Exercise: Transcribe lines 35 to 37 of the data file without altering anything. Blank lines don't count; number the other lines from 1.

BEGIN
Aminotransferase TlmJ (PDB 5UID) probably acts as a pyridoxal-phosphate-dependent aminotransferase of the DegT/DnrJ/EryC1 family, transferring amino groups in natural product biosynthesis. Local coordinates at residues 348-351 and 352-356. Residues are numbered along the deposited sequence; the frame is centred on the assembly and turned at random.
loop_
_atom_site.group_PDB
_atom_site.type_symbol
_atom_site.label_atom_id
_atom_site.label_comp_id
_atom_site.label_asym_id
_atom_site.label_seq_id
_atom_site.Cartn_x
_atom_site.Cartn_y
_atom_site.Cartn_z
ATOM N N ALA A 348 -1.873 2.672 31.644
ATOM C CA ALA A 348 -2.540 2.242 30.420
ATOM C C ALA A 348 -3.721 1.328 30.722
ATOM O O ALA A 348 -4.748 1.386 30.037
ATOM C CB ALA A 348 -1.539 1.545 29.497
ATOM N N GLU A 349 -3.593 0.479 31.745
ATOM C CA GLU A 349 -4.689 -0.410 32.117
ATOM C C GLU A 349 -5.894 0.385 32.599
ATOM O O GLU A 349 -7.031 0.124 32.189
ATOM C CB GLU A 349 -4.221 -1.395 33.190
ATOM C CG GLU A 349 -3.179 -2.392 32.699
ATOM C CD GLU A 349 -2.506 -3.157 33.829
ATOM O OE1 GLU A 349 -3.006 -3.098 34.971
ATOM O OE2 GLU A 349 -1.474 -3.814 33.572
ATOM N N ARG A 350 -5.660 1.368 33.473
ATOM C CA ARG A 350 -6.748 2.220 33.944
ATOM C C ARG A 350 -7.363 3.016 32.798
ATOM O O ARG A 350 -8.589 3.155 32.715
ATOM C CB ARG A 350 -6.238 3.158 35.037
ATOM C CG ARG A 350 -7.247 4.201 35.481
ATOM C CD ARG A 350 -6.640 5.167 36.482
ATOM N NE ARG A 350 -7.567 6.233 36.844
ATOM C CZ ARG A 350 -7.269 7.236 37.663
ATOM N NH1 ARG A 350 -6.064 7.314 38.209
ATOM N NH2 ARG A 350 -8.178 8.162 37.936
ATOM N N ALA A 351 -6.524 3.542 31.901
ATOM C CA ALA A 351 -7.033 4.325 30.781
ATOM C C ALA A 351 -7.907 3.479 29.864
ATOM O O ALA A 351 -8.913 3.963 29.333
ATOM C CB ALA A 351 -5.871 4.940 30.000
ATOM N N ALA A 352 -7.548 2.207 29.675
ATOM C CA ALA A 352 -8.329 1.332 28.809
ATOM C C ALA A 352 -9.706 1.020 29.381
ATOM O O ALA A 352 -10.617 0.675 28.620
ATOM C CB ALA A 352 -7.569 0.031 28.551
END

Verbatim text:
ATOM N NH1 ARG A 350 -6.064 7.314 38.209
ATOM N NH2 ARG A 350 -8.178 8.162 37.936
ATOM N N ALA A 351 -6.524 3.542 31.901